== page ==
The Adolescent Tobacco Use Prevention Act was passed to stop sales of tobacco products to minors and encompasses cigarettes, cigars, bidis, gutka, chewing tobacco, powdered tobacco, nicotine water, herbal cigarettes, shisha, electronic cigarettes, and smoking paraphernalia.
- Bidis are products made from tobacco wrapped in a temburni leaf or endra leaf, but this prohibition also includes any other product advertised to consumers as “beedies” or “bidis.”
- “Gutka” means a product containing lime paste, spices, areca and tobacco.
- “Nicotine water” is bottled water laced with nicotine.
- “Electronic cigarette” is defined as a battery-operated device that contains cartridges filled with a combination of nicotine, flavor and chemicals that are turned into vapor which is inhaled by the user.
- “Smoking paraphernalia” includes any pipe, water pipe, hookah, rolling papers, vaporizer or any other device designed for the inhalation of tobacco.
Who Enforces It?
Generally, enforcement is the responsibility of a county’s Board of Health. If a county doesn’t have a board of health, the county legislators or board of supervisors can designate a county officer to be in charge of enforcement.
- Enforcement Officers are officers designated to enforce smoking regulations and hold hearings. Any officer or employee of a city with a population of more than one million can be authorized to enforce local regulations regarding the sale of tobacco products to minors.
- oOfficers make regular visits to businesses that sell tobacco to ensure compliance with public health laws. These compliance visits can include staging an attempt by an underage youth to buy prohibited products.
How Does ATUPA Restrict Sales to Minors?
- Tobacco products must either be in a locked container or stored behind the counter in an area accessible only to store employees.
- Only those who can show a valid photo ID, passport, or armed forces ID that indicates they are at least eighteen can buy tobacco products, electronic cigarettes, shisha, or smoking paraphernalia.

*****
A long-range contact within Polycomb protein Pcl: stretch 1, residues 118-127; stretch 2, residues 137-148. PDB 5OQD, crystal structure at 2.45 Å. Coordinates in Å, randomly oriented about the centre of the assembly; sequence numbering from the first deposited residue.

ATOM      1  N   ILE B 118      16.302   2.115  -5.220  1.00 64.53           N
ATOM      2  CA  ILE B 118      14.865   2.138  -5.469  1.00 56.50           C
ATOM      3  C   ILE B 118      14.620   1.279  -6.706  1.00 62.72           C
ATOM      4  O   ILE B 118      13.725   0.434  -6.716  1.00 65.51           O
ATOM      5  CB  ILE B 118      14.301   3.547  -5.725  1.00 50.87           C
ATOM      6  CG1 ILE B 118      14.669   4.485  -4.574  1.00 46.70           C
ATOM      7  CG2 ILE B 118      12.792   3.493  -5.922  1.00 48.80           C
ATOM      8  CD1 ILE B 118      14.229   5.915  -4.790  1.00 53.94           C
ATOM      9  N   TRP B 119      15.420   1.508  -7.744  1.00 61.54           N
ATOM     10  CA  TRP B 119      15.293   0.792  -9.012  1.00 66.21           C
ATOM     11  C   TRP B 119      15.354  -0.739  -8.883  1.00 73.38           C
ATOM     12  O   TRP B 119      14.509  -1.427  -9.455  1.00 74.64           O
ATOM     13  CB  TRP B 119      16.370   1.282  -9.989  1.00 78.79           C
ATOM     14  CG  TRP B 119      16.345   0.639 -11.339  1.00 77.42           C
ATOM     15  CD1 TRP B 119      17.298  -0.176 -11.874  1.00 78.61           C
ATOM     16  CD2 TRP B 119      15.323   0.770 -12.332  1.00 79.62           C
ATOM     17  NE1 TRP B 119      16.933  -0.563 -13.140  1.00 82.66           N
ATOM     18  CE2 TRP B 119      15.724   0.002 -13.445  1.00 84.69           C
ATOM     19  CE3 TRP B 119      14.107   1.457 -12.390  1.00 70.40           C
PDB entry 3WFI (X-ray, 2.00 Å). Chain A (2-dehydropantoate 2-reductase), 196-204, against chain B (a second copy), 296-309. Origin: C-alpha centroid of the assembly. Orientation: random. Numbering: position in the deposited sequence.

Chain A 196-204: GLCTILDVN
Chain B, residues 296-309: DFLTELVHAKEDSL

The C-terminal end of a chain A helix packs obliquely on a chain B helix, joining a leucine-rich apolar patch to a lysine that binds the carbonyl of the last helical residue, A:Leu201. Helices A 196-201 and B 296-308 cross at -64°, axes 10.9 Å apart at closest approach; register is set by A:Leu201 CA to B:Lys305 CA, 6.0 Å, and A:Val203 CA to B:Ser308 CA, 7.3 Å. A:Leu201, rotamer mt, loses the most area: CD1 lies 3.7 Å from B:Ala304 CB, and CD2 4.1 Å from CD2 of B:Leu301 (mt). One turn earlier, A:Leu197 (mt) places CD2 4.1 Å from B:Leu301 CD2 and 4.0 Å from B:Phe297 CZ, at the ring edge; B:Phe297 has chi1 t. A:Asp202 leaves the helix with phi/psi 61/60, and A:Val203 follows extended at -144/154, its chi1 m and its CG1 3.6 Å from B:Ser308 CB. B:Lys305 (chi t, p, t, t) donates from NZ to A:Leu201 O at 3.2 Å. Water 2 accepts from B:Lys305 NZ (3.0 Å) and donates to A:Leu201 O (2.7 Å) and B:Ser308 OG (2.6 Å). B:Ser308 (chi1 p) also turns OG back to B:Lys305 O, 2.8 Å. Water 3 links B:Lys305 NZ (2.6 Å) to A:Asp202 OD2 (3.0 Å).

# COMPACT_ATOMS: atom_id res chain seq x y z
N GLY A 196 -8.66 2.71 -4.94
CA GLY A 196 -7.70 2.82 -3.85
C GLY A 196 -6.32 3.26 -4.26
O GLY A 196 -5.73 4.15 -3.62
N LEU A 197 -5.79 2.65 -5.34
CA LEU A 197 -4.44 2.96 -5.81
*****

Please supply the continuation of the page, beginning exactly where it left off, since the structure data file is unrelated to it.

- oIdentification is not required of individuals who reasonably appear to be at least twenty-five, BUT
- oSaying someone appeared old enough is not a defense to an allegation of selling tobacco to minors.
- oBusiness must also display the following sign in a conspicuous place:
- oBusiness owners can choose to use an electronic device capable of reading information on a state-issued ID card’s magnetic strip.
- If the information obtained by the scanner does not match the information contained in the strip, the attempted transaction should be denied.
- If the information obtained on the scanner does match the ID card, the use of the scanner provides a defense for business owners if who’ve been deceived into violating the law.
- “SALE OF CIGARETTES, CIGARS, CHEWING TOBACCO, POWDERED TOBACCO, SHISHA OR OTHER TOBACCO PRODUCTS, HERBAL CIGARETTES, ELECTRONIC CIGARETTES, ROLLING PAPERS OR SMOKING PARAPHERNALIA, TO PERSONS UNDER EIGHTEEN YEARS OF AGE IS PROHIBITED BY LAW.”
- This sign must be printed on a white card in red letters at least one-half inch in height.
- Businesses that sell tobacco products or herbal cigarettes must charge for those products and cannot distribute coupons redeemable for tobacco products.
- oThis prohibition does not apply to selling newspapers or magazines that contain coupons.